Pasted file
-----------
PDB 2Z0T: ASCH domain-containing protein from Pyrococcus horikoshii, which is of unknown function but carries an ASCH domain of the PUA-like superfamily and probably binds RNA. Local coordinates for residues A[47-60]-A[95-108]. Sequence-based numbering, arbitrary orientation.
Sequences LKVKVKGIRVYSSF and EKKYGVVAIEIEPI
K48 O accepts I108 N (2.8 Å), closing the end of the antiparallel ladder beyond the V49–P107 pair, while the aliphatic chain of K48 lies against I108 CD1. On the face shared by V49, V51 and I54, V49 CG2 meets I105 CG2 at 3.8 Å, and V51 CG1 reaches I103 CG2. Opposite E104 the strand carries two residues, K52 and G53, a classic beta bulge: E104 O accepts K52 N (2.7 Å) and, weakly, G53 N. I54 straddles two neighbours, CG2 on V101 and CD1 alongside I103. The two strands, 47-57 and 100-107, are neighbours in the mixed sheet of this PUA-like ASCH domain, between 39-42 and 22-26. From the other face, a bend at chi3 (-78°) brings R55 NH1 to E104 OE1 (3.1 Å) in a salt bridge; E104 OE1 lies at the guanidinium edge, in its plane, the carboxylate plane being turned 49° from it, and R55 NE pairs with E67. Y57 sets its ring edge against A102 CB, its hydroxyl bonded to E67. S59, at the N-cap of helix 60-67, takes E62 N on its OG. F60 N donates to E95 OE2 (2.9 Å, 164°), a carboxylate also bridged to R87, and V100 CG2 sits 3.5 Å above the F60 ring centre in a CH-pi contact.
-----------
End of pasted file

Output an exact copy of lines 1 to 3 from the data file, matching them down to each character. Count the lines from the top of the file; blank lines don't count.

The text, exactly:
PDB 2Z0T: ASCH domain-containing protein from Pyrococcus horikoshii, which is of unknown function but carries an ASCH domain of the PUA-like superfamily and probably binds RNA. Local coordinates for residues A[47-60]-A[95-108]. Sequence-based numbering, arbitrary orientation.
Sequences LKVKVKGIRVYSSF and EKKYGVVAIEIEPI
K48 O accepts I108 N (2.8 Å), closing the end of the antiparallel ladder beyond the V49–P107 pair, while the aliphatic chain of K48 lies against I108 CD1. On the face shared by V49, V51 and I54, V49 CG2 meets I105 CG2 at 3.8 Å, and V51 CG1 reaches I103 CG2. Opposite E104 the strand carries two residues, K52 and G53, a classic beta bulge: E104 O accepts K52 N (2.7 Å) and, weakly, G53 N. I54 straddles two neighbours, CG2 on V101 and CD1 alongside I103. The two strands, 47-57 and 100-107, are neighbours in the mixed sheet of this PUA-like ASCH domain, between 39-42 and 22-26. From the other face, a bend at chi3 (-78°) brings R55 NH1 to E104 OE1 (3.1 Å) in a salt bridge; E104 OE1 lies at the guanidinium edge, in its plane, the carboxylate plane being turned 49° from it, and R55 NE pairs with E67. Y57 sets its ring edge against A102 CB, its hydroxyl bonded to E67. S59, at the N-cap of helix 60-67, takes E62 N on its OG. F60 N donates to E95 OE2 (2.9 Å, 164°), a carboxylate also bridged to R87, and V100 CG2 sits 3.5 Å above the F60 ring centre in a CH-pi contact.